From NewsOne: OMAHA, Neb. – Republican presidential candidate Michele Bachmann pointed to one … Read More
The worst abuses of the Jim Crow era have been eliminated, but the moral outrage inspired by a personal encounter with bigotry remains the most powerful vehicle for conveying the injuries and indignities of racial inequality.
In the days since the great civil rights awakening, a revolution has occurred across America. Uptight suburbanites who couldn’t imagine socializing with, working for or marrying a “Negro,” have given way to a new and different generation. That process has cleared the way for a generation of “Black Believers” who fully accept that America means what it says when it promises to treat them fairly. Are these young African Americans naive about racism or basically more confident than their elders? Now, from a venerated and best-selling author on American life comes a tremendously important book about one of the most significant issues in the history of our republic – America’s race relations.
The book, The End of Anger by Ellis Cose offers a fresh, original appraisal of our nation at this extraordinary time, tracking the diminishment of Black anger and investigating the "generational shifting of the American mind." Weaving material from myriad interviews as well as two large and ambitious surveys – one of Black Harvard MBAs and the other of graduates of A Better Chance, a program that has offered elite educational opportunities to thousands of young people of color since 1963 – Cose offers an invaluable portrait of contemporary America in which all agree that life is different for an African American than it is for a White American. Cose says that what is different is the perception of discrimination in terms of their life possibilities. Younger Blacks are more likely to believe that they can personally overcome institutional racism because there are ways to get around it that their parents didn’t have, and their grandparents could not even imagine.
Cose sketches a picture of consistent historical and generational change in which growing optimism among Blacks is a natural response to waning racial bigotry among Whites. In The End of Anger, Cose names each generation to reflect improving race relations: the Black “Fighters” of midcentury America were succeeded by the civil rights “Dreamers” of the late 20th century, who are now sharing power and prominence with the “Believers” of the new millennium. Cose’s collection of intergenerational interviews provides tangible evidence of the improvement in racial dynamics over the past 50 years: the contempt and blatant discrimination suffered by the “fighters” and “dreamers” giving way to the interracial relationships and expanded job opportunities of the “believers.”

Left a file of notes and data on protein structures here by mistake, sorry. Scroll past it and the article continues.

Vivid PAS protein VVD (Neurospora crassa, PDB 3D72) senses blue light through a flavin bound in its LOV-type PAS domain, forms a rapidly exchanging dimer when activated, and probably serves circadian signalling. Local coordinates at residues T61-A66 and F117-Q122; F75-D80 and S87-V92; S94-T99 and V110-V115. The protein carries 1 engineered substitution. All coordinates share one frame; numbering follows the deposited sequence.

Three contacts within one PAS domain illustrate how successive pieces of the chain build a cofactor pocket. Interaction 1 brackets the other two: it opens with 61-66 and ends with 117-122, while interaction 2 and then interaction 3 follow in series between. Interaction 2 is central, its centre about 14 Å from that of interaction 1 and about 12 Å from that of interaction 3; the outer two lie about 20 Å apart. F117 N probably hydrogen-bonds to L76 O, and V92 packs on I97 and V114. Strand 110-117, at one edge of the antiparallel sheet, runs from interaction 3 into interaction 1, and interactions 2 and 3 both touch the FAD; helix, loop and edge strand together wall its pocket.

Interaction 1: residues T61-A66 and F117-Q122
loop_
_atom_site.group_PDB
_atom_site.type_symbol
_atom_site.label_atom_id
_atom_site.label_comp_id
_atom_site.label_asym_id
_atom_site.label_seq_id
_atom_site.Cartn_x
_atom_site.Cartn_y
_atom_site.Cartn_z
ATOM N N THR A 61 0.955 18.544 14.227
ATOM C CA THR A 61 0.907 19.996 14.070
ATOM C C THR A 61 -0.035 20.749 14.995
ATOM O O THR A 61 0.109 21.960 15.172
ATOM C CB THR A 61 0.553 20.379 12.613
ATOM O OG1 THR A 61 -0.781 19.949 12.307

The refreshing, readable and comprehensive book cites “a sense of optimism among African Americans” and in a interesting manner, attributes the increase of Black optimism to three factors: Barack Obama’s election; "generational evolution," which sees each successive generation harboring fewer racial prejudices, suggesting that African Americans could be facing less racism than their parents; and the related rise of racial equality.
The book provides a contemporary look at 21st century America and is a paradoxical portrait of race in America, where educated, privileged Blacks are optimistic about their futures, but for Blacks at the lower end of the economic spectrum, equality remains as elusive as ever. Cose matches statistics to analysis in his comprehensive look at race in the 21st century. The End of Anger provides insight on young Black movers and shakers like the former Tennessee congressman Harold E. Ford Jr. and the N.A.A.C.P. president, Benjamin Jealous. Cose’s interviews with well-established leaders with relatively conventional platforms and constituencies produced predictable comments.